What’s better than having Wegner, Jacobsen and Poulsen pieces in your house? Scoring one of the vintage versions.
Danish heavyweights like Hans Wegner and Arne Jacobsen have long resonated with design-savvy homeowners in Singapore, who easily embraced the sculptural functionalism and fussfree elegance of their furniture. This increasing awareness of Danish design no doubt led to our very ﬁrst Danish ﬁlm festival earlier this year, a series of documentaries that highlighted architects, artists and designers, most notably a sell-out ﬁlm about furniture designer Borge Mogensen.
Now, one business owner is conﬁdent that the popularity of Danish design has developed to the point where buyers are interested in provenance. Lynette Wong opened 1B2G in July this year, a store specialising in Danish designer furniture made between the 1930s and the 1970s.
“I spend a lot of time hunting down these pieces,” says Wong, who does her buying at trusted online auctions. “Establishing age is crucial so I look for the maker’s stamp. Changing manufacturer also helps you date the piece – those by the original manufacturer will always be worth more.”
It’s hard work but it’s clear that for Wong, the versions being made today cannot compare to their mid-century predecessors. “They used wood like Brazilian rosewood that they can’t use today because of sustainability issues,” she explains. “Also, they didn’t varnish their wood, which allows it to take on a beautiful depth of colour as it ages.” Wong also points out other things that have changed – like chair bases that used to be metal now being made of plastic, or parts that are no longer cast as a single piece.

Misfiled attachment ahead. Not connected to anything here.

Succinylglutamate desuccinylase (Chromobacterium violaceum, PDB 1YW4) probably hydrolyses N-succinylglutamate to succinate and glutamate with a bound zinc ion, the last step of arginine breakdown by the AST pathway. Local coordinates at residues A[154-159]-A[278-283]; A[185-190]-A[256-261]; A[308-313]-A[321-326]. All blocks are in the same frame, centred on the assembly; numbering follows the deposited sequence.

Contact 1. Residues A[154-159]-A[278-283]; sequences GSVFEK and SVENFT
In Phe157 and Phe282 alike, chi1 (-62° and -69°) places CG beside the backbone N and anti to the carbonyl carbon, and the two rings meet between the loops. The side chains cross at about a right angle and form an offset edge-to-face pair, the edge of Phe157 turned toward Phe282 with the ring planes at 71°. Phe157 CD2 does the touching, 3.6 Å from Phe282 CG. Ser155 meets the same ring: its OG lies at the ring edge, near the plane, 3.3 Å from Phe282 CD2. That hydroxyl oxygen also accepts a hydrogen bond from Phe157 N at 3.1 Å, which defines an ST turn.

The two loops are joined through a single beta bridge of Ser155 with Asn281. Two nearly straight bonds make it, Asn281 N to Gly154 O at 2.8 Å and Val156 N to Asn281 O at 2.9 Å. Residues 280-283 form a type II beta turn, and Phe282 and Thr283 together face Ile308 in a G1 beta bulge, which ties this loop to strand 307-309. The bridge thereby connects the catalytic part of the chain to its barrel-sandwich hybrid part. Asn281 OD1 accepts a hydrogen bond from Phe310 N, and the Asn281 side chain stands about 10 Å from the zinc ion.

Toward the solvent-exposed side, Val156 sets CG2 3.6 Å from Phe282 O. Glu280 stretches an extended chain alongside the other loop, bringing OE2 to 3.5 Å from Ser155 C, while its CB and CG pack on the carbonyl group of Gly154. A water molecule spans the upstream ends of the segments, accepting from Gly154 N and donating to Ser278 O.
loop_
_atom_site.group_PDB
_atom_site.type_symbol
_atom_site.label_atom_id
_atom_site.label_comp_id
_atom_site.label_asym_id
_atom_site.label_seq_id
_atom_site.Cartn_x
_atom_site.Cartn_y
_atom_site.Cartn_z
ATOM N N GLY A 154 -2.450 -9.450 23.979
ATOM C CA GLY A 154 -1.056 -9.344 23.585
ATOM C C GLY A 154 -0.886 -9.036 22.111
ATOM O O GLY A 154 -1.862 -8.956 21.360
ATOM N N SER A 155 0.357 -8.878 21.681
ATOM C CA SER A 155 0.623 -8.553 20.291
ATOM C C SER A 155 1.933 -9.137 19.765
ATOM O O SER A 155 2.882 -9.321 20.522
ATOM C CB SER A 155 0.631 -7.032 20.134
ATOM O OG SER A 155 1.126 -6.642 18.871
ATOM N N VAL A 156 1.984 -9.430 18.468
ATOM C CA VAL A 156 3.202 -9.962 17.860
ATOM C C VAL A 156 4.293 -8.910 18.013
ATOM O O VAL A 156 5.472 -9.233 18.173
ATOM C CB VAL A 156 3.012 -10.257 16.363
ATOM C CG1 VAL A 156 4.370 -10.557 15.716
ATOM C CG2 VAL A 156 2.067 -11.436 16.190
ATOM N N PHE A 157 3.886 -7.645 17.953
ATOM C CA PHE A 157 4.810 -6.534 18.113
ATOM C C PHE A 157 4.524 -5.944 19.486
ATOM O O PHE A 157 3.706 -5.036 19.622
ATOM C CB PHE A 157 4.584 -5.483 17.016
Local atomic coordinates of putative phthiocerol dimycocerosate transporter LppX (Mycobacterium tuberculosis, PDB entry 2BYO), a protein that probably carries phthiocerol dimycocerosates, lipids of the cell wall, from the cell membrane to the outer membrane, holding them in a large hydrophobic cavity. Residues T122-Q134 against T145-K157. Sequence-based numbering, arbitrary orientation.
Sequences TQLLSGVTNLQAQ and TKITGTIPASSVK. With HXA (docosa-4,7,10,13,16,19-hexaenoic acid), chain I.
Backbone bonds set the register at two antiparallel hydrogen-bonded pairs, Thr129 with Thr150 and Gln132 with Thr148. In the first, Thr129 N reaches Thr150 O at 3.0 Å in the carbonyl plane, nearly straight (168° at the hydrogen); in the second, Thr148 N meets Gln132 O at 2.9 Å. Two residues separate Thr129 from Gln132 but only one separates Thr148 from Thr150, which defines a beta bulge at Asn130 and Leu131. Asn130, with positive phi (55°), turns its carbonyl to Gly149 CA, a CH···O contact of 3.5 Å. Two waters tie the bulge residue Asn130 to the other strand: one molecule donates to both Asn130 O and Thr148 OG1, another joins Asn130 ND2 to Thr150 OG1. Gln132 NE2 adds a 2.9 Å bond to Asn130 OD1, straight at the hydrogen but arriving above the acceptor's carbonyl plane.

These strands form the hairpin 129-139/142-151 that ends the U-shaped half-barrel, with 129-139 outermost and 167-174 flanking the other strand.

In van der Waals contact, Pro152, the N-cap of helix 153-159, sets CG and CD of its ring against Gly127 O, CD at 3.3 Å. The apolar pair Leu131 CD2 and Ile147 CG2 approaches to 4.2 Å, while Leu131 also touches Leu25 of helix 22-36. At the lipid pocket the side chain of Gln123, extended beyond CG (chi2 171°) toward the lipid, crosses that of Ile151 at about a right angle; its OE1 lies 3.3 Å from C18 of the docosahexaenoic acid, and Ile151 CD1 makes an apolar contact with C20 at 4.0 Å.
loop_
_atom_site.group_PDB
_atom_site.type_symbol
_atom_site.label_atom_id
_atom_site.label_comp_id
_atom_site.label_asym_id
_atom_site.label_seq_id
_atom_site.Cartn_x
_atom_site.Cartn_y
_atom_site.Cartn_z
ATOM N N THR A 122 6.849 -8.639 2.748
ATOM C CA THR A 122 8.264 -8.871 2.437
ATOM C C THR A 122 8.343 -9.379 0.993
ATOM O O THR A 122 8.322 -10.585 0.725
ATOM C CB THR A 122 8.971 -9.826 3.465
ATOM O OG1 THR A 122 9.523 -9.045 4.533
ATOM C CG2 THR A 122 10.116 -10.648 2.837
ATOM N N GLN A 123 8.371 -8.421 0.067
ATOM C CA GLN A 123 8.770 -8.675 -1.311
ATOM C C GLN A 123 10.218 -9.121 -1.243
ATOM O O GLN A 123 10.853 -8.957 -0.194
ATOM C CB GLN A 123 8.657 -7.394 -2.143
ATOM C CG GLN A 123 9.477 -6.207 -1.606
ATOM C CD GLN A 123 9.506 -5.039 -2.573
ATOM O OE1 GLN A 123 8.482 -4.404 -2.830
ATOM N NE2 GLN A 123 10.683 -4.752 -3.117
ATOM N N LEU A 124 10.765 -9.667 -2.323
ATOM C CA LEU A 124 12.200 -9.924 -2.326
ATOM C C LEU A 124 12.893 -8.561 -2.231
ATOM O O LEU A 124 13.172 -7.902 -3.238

“It took an experienced weaver three hours to do one of these back in the day,” she says, indicating a Hans Wegner CH23 chair with an intricately woven paper cord seat.
“They weren’t churning these things out in the thousands in the ’50s – they spent time on each piece and there was so much more attention given to hand-ﬁnishing.”
Not surprising that prices for some of the pieces can range between $20,000 and $45,000. But to Wong, it’s good value, given the tangible – and intangible – advantages of such furniture. “Things with a story are a great way to make your space individual, make it your own.”
1B2G is at The Modern Space, #05-04 Tan Boon Liat Building.
TEXT CHARMAINE CHAN
Wong spotlights her favourites in the collection.
HANS WEGNER SWIVEL CHAIR
“The wood here feels like it’s all one piece but it’s actually joined. If you don’t dry the wood properly, it will never be so smooth.”
BODIL KJAER DESK
E. PEDERSEN & SON
“This is a standout because it’s in black African wenge which is very unusual. Look at the spectacular grain. The drawers go all the way to the end and are controlled by one key.”
TEXT CHARMAINE CHAN
HANS WEGNER THE CHAIR
“This is often called the perfect chair because, ergonomically, it just works. Nixon and Kennedy sat on these chairs during their first presidential debate. These are by the original manufacturer, Johannes Hansen, and they are hotstamped on their base, which really adds to their value.”
ARNE JACOBSEN EGG CHAIR
“You know this is from the 1960s because its leg is in one cast piece. They don’t make them like this anymore. The new ones would have the stem and base as two pieces.”